RESPIRATORY TRACT INFECTION
RETINA
pulmonary vessels for blood transport
to and from the heart.
Air is inhaled and exhaled (see
breath-
ing)
by the action of the dome-shaped
diaphragm and of abdominal and chest
muscles including the intercostal mus-
cles between the ribs.
respiratory tract infection Infection
of the breathing passages, which extend
from the
nose
to the
alveoli.
This type
of infection is divided into upper and
lower respiratory tract infections. Upper
respiratory tract infections affect the
nose, throat, sinuses,
and
larynx.
They
include the common
cold, pharyngitis,
tonsillitis, sinusitis, laryngitis,
and
croup.
Lower respiratory tract infections, which
affect the
trachea
,
bronchi
, and
lungs
,
include acute
bronchitis
, acute
bronchi-
olitis,
and
pneumonia.
restless legs A syndrome characterized
by unpleasant tickling, burning, prickling,
or aching sensations in the leg muscles.
Symptoms tend to come on at night in
bed; they may also be triggered by pro-
longed sitting. The condition tends to
run in families and is common in middle-
aged women, people with
rheumatoid
arthritis
, smokers, and during pregnancy.
The cause is unknown, and there is no
single cure; some patients benefit from
cooling the legs, others from warming
them. Treatment with
levodopa
and
calci-
um channel blockers
can sometimes help.
restoration, dental The reconstruction
of part of a damaged tooth. Restoration
also refers to the material or substitute
part used to rebuild the tooth. Small
repairs are usually made by
filling
the
tooth. For extensive repairs, a dental
inlay
or a
crown
may be used. Chipped
front teeth may be repaired by bonding
(see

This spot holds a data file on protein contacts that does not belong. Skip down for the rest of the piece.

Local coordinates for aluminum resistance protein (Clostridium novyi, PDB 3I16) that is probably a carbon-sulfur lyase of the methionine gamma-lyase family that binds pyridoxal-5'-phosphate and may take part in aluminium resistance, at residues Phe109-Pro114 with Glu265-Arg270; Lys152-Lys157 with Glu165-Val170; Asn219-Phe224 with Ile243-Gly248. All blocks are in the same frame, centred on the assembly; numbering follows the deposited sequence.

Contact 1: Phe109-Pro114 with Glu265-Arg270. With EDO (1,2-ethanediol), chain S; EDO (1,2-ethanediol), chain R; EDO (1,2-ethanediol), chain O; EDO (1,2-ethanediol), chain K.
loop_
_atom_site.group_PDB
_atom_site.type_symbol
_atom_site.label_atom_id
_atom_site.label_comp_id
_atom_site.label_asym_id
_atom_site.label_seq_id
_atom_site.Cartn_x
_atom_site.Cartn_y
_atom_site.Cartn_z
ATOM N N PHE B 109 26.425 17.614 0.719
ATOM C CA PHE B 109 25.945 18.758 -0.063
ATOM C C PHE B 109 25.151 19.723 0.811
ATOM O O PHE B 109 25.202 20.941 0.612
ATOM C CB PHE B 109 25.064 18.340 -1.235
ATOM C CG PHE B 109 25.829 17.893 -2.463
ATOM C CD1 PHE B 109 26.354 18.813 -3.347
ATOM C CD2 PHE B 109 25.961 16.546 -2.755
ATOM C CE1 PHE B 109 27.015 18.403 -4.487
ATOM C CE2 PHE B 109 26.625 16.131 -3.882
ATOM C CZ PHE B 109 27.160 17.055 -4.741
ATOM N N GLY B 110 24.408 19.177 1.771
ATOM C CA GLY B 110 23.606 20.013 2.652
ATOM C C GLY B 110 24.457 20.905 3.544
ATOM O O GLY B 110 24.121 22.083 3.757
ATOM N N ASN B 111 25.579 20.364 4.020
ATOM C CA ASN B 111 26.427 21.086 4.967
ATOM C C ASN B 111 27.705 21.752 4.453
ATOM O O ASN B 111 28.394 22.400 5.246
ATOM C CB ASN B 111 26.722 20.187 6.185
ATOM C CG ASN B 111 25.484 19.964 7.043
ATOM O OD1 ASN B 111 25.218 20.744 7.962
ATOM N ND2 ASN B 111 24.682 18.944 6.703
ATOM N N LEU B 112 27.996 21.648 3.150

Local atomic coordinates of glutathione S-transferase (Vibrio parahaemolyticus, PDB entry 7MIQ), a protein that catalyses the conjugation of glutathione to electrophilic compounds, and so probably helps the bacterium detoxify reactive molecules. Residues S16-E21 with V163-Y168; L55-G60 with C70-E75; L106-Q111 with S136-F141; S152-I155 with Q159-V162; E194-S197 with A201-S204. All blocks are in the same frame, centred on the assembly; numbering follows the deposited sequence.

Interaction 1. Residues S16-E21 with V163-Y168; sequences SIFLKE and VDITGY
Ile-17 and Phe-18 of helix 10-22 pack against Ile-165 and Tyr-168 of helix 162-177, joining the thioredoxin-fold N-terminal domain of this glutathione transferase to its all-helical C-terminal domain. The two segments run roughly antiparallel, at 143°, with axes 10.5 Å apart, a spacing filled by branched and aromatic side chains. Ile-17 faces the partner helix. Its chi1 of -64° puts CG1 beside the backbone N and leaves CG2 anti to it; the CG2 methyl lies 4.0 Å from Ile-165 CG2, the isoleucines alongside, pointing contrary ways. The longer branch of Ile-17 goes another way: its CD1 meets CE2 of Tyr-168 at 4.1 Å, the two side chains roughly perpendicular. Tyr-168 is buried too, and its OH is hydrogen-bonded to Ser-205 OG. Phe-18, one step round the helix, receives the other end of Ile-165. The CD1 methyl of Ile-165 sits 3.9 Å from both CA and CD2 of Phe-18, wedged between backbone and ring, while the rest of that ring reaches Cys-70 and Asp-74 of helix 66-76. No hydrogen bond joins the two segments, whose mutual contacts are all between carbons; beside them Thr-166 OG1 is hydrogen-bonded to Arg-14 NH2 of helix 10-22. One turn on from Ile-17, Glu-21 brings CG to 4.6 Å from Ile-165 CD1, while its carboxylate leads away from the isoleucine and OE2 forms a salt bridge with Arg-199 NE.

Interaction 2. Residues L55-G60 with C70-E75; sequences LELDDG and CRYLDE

bonding, dental).
restricted growth See
short stature.
resuscitation See
artificial respiration;
cardiopulmonary resuscitation
.
retardation See
mental handicap.
reticular formation A network of nerve
cells scattered through the
brainstem
.
reticulocyte The medical term for a
newly formed red
blood cell.
Reticulo-
cytes are made in the bone marrow
from
stem cells.
They remain in the bone
marrow for
1 - 2
days and then pass into
the bloodstream, where they mature
into red blood cells.
reticulosarcoma See
lymphoma, non-
Hodgkin's.
retina The light-sensitive membrane that
lines the back inner surface of the
eye
,
and on which images are cast by the
cornea and lens. The retina contains
specialized nerve cells (rods and cones)
that convert light energy into nerve im-
pulses. The impulses travel from the
rods and cones through other cells in
the retina and along the
optic nerve
to
the
brain.
The rods respond to very dim
light and cones are responsible for
colour vision
.
The retina can be affected by congenital
and genetic disorders, such as
colour vis-
ion deficiency
and
Tay-Sachs disease.
It
can also be infected, injured (see
retinal
detachment
;
retinal tear
), or affected by
tumours such as
retinoblastoma.
Other
disorders affecting the retina include
dia-
betes mellitus
and
retinal vein occlusion.
STRUCTURE OF RETINA
488
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